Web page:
Walking slowly from the church, we lifted our candles high into the darkness of the night. What a beautiful sight to behold. Those little lights were a symbol of the true message of Christmas as they glowed from our church lawn. God sent the Light of the world to us thousands of years ago. So we sang with gusto, "Go Tell It On The Mountain."
"Go tell it on the mountain.
Over the hills and everywhere.
Go tell it on the mountain.
That Jesus Christ is born."
SEE ALSO: The First Christmas Song: Go Tell it on the Mountain
A pretty little girl with red fluffy earmuffs and long blond hair walked in front of me. She eagerly ran over to the big manger scene and called to her mother, "I hope we can always keep the baby Jesus here ‘cause I love him."
We all smiled and nodded in agreement. That simple statement had captured a much greater truth than the child understood. We know what is supposed to happen when the manger scene is packed away. We are to keep the baby Jesus in our hearts forever and continue to tell the Good News of his birth and what happened after his birth.
SEE ALSO: Love & Christmas: A Perfect Match
Therefore the beloved Christmas carol, "Go Tell It On The Mountain" is much more than a Holy birth announcement. Once we proclaim that he was born, the third verse reveals the purpose of Jesus Christ's birth:
"Down in a lowly manger
The humble Christ was born.
And God sent us salvation
That blessed Christmas morn."
How awesome was the glory of that blessed Christmas morn! It unfolded into the earthly ministry of that tiny Baby. The powerful story of His birth continued into the powerful story of his life, crucifixion and resurrection. There is much to go and tell on the mountain and everywhere.
The first printing of this carol was in 1907. It had been originally sung by slaves on plantations and sometimes the words and tunes varied. John W. Work III explains those differences in his book, AMERICAN NEGRO SONGS AND SPIRITUALS (1940). The Fisk University professor of Nashville stressed that "many of them were passed down from generation to generation, and after much singing, the texts and melodies varied from place to place. But the same gospel message was always proclaimed."
The next generation of the musically gifted Work family, John W. Work IV, describes the very heart of the African-Americans who gave the world the eloquent spirituals. He says, "Through enduring trials and hardships and in spite of their enslavement, many of these Africans, who had been forced to come to America, knew the love of Christ. With God in their hearts, they composed and sang the inspirational and wondrous spirituals."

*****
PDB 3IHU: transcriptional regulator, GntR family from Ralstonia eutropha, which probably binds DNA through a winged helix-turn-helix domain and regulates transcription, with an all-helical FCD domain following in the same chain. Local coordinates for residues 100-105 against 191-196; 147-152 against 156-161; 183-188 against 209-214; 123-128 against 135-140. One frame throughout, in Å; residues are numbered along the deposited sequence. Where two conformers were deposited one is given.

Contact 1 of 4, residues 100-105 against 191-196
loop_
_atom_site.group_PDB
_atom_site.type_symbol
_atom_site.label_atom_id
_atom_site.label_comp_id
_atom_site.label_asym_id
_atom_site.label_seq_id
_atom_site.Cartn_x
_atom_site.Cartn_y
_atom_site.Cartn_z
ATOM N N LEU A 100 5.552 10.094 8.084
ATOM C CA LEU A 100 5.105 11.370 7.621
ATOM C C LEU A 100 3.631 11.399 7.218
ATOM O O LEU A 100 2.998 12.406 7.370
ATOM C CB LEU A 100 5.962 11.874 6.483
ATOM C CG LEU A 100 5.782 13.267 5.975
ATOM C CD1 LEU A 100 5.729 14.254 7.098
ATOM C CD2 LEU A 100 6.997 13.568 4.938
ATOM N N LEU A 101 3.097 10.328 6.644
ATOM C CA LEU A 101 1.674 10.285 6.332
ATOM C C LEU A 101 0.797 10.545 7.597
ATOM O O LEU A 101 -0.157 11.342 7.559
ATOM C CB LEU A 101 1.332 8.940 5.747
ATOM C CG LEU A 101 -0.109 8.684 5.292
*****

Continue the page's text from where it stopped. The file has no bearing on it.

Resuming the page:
One of those ‘wondrous spirituals,' "Go Tell It On the Mountain" became a favorite when the Fisk University Jubilee Singers included it in their world-wide concerts in the 1800's. For those of us who sing this beloved Christmas carol, the gospel message is definitely proclaimed. We are actually singing the dynamic command from God's word: "Go and make disciples of all nations..." (Matthew 28:19).
Loving God of all creation, we thank you for Your words to ‘go and tell' all the wonder of your purposes for Christmas. In most birthday celebrations, we focus on the one we celebrate for a short while. But with Jesus, we continue to focus on other events of his perfect life. We grow to love him more and more through his teaching, preaching and healing on earth for three years. With his crucifixion and the glory of his resurrection, we are caught up in the continued majesty of his life. The one who receives him as Lord and Savior is redeemed for eternity. We have much to go and tell on the mountain and everywhere.
In the powerful name of Jesus, Amen
Lucy Neeley Adams has always loved music. She began telling the story of hymns on Christian radio WWGM in Nashville, TN, in the '80s. She then wrote a newspaper column titled "Song Stories" for five years. During that time Lucy's book, 52 Hymn Story Devotions, was published by Abingdon Press in Nashville. Each of the 52 stories contained in the book is written in a devotional format, with the words of the hymn concluding each devotion. She may be reached for comment at firstname.lastname@example.org. Visit her at 52hymns.com
Originally published on: January 9, 2007